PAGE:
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WRAK
Pooh-Bah


Reged: 02/18/12

Loc: Vienna, Austria, Europe
Star pattern for TML test with light pollution
      #5727549 - 03/12/13 07:08 AM

I have some ideas how light pollution influences the magnitude limit of a scope but not enough real data to put these ideas to test - so I am looking for a star pattern of use for this purpose.
This would ideally be a line (or another geometric pattern like an arc) of stars with confirmed magnitudes starting with a +10mag star (assumed TML for a 50mm scope with NEML of 3.2) going up in reasonable steps of ~0.2mag to about +12.5mag (assumed TML for a 300mm scope with NEML of 3.2) visible from the northern hemisphere.
The field around Alpha UMi has a rather random distribution of stars with magnitudes in this range so this is not so perfect.
Near Pollux (to be more spedific: about 15 arcminutes from HIP 38101) I have found an arc of stars from +10.85mag to +12.1mag covering only a part the the range I am looking for.
Any suggestions?
Wilfried


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Cotts
Just Wondering
*****

Reged: 10/10/05

Loc: Toronto, Ontario
Re: Star pattern for TML test with light pollution new [Re: WRAK]
      #5727599 - 03/12/13 08:08 AM

Wilfried, there are charts in the excellent, and out of print, book 'Visual Astronomy of the Deep Sky" by Roger Clark which are exactly what you are looking for.

There are about a dozen or more open clusters around the sky which are shown with and without magnitudes. I have used them by taking a photocopy of the 'no-magnitude' diagram to the eyepiece and circling every star I could see. It is then a simple matter to compare what you saw with the chart with the magnitudes on it.

I could photograph a couple of pages and post them here but I suspect it would be a violation of the TOS. I will check with my fellow Mods and get back here. Since the book is out of print it shouldn't be a problem....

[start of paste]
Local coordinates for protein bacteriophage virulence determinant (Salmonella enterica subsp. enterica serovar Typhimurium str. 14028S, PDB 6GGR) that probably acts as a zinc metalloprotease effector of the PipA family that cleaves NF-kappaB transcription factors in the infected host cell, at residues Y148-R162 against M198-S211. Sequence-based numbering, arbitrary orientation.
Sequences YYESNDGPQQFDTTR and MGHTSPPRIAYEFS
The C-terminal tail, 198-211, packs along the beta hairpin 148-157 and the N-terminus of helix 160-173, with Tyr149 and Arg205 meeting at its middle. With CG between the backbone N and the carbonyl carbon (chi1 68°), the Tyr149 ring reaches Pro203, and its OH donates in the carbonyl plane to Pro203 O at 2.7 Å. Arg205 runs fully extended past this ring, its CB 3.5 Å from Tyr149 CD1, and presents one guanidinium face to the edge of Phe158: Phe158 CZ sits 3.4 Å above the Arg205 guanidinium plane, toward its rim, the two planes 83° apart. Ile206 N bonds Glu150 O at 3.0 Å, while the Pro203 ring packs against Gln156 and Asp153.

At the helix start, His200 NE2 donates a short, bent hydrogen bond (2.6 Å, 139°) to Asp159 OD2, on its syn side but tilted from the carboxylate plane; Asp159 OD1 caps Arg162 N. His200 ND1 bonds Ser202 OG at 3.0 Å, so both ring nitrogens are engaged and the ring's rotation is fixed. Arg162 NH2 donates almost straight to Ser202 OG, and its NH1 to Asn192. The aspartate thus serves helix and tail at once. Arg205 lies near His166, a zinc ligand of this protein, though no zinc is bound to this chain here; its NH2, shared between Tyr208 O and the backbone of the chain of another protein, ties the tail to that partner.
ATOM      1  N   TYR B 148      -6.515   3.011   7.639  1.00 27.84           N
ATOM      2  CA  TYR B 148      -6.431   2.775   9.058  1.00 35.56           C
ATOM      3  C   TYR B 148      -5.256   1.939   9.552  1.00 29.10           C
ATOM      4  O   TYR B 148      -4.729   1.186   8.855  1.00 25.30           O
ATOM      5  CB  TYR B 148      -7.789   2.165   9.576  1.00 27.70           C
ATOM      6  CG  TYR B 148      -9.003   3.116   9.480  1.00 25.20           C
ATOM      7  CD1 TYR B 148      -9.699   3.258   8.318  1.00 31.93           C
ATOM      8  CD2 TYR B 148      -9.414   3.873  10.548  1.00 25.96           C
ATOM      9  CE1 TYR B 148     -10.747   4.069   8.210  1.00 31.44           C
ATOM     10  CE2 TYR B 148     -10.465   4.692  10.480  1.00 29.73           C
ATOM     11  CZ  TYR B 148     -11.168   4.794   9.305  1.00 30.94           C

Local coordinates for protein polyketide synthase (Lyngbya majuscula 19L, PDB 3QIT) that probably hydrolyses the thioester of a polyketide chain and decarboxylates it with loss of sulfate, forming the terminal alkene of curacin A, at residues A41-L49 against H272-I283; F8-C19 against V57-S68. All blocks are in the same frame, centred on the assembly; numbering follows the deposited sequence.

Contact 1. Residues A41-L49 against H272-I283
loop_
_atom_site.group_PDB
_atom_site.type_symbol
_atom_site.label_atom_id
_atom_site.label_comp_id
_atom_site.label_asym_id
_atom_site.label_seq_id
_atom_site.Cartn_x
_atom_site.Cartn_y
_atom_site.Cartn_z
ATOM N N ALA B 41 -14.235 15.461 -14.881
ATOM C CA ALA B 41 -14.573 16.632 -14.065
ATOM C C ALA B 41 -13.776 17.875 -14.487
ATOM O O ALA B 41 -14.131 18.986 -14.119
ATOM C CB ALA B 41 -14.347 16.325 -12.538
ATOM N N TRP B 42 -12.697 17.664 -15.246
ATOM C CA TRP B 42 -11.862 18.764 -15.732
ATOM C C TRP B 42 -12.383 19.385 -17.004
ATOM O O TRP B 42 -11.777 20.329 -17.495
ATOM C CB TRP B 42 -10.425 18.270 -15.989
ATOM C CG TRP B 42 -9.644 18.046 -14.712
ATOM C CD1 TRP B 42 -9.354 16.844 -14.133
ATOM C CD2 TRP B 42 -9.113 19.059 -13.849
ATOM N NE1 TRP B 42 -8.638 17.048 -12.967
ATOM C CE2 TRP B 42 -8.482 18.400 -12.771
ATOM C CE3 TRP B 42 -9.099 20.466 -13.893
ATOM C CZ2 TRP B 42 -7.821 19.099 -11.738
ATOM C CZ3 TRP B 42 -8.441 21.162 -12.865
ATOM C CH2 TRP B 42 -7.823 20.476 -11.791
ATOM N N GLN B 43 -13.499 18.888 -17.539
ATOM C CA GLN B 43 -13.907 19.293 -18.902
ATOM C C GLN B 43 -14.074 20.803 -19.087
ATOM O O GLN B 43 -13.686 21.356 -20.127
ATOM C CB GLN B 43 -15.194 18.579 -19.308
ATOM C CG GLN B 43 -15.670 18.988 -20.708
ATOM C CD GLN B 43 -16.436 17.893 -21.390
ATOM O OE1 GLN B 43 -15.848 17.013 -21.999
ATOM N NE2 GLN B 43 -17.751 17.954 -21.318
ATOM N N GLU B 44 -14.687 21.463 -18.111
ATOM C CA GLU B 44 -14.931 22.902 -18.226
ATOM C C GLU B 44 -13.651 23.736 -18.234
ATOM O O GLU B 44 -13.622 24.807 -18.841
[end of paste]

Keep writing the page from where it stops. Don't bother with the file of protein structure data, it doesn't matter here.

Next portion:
Dave


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WRAK
Pooh-Bah


Reged: 02/18/12

Loc: Vienna, Austria, Europe
Re: Star pattern for TML test with light pollution new [Re: Cotts]
      #5727970 - 03/12/13 11:50 AM

Dave, thanks for your efforts, sounds good. No need to challenge copyright issues - just give me the NGC numbers for the mentioned open clusters and I will look myself for star maps.
Wilfried


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Cotts
Just Wondering
*****

Reged: 10/10/05

Loc: Toronto, Ontario
Re: Star pattern for TML test with light pollution new [Re: WRAK]
      #5728466 - 03/12/13 04:01 PM

The maps are from a 1961 paper by Hoag et al. But you may find them lurking on the web somewhere...
NGC 225
1647
2129
2422
6494
6823
6910
7031
7235

That's it. Post here if you actually find any of these...

Dave


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Cotts
Just Wondering
*****

Reged: 10/10/05

Loc: Toronto, Ontario
Re: Star pattern for TML test with light pollution new [Re: Cotts]
      #5728471 - 03/12/13 04:05 PM

Here's the book on Amazon. http://www.amazon.com/Roger-N.-Clark/e/B001H9TUB8

Nice price!

Dave


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WRAK
Pooh-Bah


Reged: 02/18/12

Loc: Vienna, Austria, Europe
Re: Star pattern for TML test with light pollution new [Re: Cotts]
      #5728603 - 03/12/13 05:09 PM

Dave - NGC 2129 seems to be of special interest. Easy to locate near M35 and covering the range from some bright stars to very faint ones. Thanks.
Wilfried


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fred1871
scholastic sledgehammer


Reged: 03/22/09

Loc: Australia
Re: Star pattern for TML test with light pollution new [Re: WRAK]
      #5729402 - 03/12/13 11:55 PM

Wilfried, NGC 2129 has had photometry done on it since the paper of Hoag et al in 1961, and the more recent work should be an improvement given advances in instrumentation since then.

You'll find online at a few locations a paper by Carrarro, Chaboyer and Perencevich (2005) that uses CCD photometry for the cluster, and provides a list of stars (with Hoag's numbering) with new photometry. It's in pdf form for ready access.

The Hoag paper is also listed in the bibliography of the Carrarro paper if you need the source.


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WRAK
Pooh-Bah


Reged: 02/18/12

Loc: Vienna, Austria, Europe
Re: Star pattern for TML test with light pollution new [Re: fred1871]
      #5729659 - 03/13/13 03:53 AM